Sailing in Southeast Alaska Compared to British Columbia and Washington

When we set sail for Alaska in late March, on an 18-day quarantined transit of British Columbia, we knew we’d find adventure in Alaska. But we didn’t know we’d fall in love with it. After 5 months of cruising Southeast Alaska, the mountains, wildlife and fishing have impressed us enough that we’re not sure we’ll want to leave. (And we’ll be living on our boat in Juneau for the winter, so that we’re already positioned for a full season here next spring/summer).

Since this was our first time sailing Alaska, and we spent 5 out of the last 6 seasons in British Columbia (which we formerly considered our primary cruising region), naturally many thoughts turn to comparisons of Alaska vs southern waters (BC and WA). I haven’t blogged much about our time here (focusing on Instagram) but figured a summary of our learning experience might help other cruisers looking to come here.

Cannery Cove, Pybus Bay

Margerie Glacier, Glacier Bay National Park

Alaska is a tough place to cruise, and the highs and lows are more extreme, but the rewards can also be greater. Some differences (the good and the not-so-good) standout with Alaska:

  • Taller mountains, with more snow on them
  • More wildlife – especially humpbacks and bears
  • Glaciers
  • Fishing is phenomenal
  • Weather is colder, with more frequent rain
  • Summer is shorter in Alaska. We missed out on the warm summer days of August and early September typical in lower BC and WA. While Alaska is warm when it’s sunny, by mid-August we were having mostly 60F rainy days.
  • Fewer sunsets – since we’re often anchored within tall mountain ranges or closely enclosed by hills, it’s rare to see a colorful over-water sunset like in BC and WA.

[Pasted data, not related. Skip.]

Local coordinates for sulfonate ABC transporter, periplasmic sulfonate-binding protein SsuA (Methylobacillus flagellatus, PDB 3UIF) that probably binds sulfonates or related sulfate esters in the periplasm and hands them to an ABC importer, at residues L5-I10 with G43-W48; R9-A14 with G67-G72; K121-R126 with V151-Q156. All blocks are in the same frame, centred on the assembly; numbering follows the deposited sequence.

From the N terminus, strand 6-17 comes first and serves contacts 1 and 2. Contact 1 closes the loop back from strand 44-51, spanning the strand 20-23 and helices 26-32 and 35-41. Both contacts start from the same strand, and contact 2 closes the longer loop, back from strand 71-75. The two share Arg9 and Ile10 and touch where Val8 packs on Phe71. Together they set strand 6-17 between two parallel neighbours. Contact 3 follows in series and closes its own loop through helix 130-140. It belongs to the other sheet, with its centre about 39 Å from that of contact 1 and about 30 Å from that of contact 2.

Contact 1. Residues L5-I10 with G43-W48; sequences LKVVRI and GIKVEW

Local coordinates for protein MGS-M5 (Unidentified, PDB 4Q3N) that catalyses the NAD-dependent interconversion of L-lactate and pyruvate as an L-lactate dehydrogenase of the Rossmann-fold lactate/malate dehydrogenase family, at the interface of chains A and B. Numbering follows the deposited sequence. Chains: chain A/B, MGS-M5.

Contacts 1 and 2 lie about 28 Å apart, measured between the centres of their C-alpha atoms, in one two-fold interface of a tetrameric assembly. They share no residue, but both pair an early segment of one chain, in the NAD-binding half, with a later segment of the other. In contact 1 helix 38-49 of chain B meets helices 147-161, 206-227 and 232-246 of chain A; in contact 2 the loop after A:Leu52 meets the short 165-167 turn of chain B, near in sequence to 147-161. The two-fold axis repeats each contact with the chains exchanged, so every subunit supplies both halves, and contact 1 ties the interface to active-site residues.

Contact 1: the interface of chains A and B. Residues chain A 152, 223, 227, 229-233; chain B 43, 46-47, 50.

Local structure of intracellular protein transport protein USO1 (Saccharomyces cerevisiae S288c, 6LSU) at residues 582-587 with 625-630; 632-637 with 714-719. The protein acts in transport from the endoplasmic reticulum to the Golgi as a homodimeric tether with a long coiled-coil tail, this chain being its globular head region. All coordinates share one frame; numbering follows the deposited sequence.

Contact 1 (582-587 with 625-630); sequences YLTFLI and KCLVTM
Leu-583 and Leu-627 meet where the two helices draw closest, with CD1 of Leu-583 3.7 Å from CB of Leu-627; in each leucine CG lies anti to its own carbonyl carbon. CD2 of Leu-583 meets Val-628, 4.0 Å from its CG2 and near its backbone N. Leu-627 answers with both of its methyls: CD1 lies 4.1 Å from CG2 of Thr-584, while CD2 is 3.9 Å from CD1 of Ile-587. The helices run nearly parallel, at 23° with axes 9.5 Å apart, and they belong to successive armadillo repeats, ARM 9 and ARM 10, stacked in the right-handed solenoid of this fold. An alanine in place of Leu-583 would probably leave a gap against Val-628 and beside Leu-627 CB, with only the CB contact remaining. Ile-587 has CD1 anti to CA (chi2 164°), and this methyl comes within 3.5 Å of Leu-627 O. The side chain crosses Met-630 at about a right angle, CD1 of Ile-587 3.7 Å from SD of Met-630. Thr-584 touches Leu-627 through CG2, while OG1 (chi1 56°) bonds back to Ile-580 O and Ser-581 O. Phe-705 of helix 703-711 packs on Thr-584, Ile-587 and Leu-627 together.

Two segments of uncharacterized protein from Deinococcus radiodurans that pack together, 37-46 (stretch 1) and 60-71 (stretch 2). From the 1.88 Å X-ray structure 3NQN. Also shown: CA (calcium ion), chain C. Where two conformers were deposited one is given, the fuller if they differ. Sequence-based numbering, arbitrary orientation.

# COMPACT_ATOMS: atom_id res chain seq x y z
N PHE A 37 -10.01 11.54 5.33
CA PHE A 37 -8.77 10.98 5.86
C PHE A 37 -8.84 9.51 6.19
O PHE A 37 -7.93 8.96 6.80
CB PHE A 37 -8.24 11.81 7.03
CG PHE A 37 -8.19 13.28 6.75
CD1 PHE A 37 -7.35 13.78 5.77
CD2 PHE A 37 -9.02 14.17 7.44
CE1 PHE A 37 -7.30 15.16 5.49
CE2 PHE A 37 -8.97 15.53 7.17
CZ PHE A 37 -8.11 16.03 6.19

• Little stargazing, moon gazing or northern lights opportunities. Since many nights have dense cloud cover, we rarely if ever saw the stars. In June and July if we had a clear night, it didn’t always get dark enough to see the night sky.
  • Longer transit days, generally. We had plenty of 20-30nm days, and even some shorter 10-20nm days, but it’s rare to have a <10nm day like is possible in BC and WA.

Season Timing

We spent April thru August cruising Southeast, and Alaska definitely has a shorter nice weather season than BC and WA. June and July were the two months where we had the most summer-like weather (and most other boaters focus their cruising on just those two months, using May and August to transit from/to Washington).

An inch of graupel on deck in early April towards the end of our BC transit.

It’s true what they say that Alaska is big. But we felt Southeast Alaska is actually pretty manageable – not much different than cruising all of BC. What makes SE Alaska feel bigger is when you try to do it all plus the Inside Passage north and south from the Seattle or Vancouver area. That adds on at least 600 nautical miles (without any side trips / exploration) each way.

By staying in Alaska for the winter we eliminated the return trip and freed up a lot more time / flexibility for exploring Alaska. Since we transited up in late March/early April, we had part of April, all of May, June, July and August to explore SE AK. We were surprised to learn the vast majority of boats spend 2 months (or less) cruising Alaska. Having more time enabled us to go slower (shorter itineraries, more sailing) and explore places more deeply.

Weather

What we’d heard is correct – it’s colder and wetter in SE AK. We expected a lot of rain and chilly days, so we were mentally prepared when it was rainy and chilly most of the spring and summer. That said when the sun comes out it can be glorious – and the sun raises the “feels like” temperature tremendously.

Sailing

I wrote previously about our experience learning to sail in Southeast Alaska – challenging, and a bit different from the Inside Passage, but ultimately very doable. That was a relief, because one of our fears had been the reputation for it being a place where very little sailing is done. That was not true at all. We sailed about 60% of our mileage and 75% of the time.  Overall it felt about the same as sailing the Inside Passage (San Juans to Central/North Coast BC) like we did in previous seasons.